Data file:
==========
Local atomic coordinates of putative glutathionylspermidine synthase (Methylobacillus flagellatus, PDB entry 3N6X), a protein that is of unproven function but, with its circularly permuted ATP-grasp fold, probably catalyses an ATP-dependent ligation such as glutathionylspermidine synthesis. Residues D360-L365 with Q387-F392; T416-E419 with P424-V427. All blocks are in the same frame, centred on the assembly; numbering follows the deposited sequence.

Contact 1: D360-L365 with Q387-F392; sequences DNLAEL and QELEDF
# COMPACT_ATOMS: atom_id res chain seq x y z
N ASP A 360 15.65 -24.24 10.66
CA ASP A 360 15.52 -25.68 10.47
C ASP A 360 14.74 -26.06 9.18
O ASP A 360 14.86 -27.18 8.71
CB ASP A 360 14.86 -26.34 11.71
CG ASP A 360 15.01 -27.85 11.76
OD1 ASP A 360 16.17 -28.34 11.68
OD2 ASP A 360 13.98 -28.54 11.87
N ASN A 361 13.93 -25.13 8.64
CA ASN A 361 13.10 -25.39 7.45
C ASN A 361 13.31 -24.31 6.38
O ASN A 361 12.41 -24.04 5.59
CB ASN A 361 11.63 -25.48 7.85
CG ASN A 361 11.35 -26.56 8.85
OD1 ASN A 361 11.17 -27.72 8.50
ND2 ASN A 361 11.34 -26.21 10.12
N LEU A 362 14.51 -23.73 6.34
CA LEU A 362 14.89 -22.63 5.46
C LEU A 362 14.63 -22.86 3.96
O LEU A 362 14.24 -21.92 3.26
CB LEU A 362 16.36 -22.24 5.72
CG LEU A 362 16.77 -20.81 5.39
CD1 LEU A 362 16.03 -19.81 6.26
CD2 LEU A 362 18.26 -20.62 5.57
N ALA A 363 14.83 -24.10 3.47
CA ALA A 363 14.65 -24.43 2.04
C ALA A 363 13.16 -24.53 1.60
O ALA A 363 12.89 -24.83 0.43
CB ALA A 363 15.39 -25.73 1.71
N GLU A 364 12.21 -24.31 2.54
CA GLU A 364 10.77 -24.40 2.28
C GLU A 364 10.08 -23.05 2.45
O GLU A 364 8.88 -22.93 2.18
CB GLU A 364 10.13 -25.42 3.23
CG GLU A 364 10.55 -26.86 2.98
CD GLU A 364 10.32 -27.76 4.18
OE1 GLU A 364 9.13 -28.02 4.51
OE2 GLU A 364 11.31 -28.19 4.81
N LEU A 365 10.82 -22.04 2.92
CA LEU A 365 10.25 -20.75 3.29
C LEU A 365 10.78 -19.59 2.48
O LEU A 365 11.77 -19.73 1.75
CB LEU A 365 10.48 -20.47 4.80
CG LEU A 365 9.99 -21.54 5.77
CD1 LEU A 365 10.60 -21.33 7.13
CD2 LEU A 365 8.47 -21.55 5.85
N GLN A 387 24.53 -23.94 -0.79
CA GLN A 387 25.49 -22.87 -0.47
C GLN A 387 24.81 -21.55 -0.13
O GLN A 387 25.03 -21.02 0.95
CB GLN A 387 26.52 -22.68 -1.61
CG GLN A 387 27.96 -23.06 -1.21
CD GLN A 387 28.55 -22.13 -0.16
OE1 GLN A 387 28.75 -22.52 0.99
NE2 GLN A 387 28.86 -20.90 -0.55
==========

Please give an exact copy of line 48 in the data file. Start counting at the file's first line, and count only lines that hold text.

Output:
CD1 LEU A 365 10.60 -21.33 7.13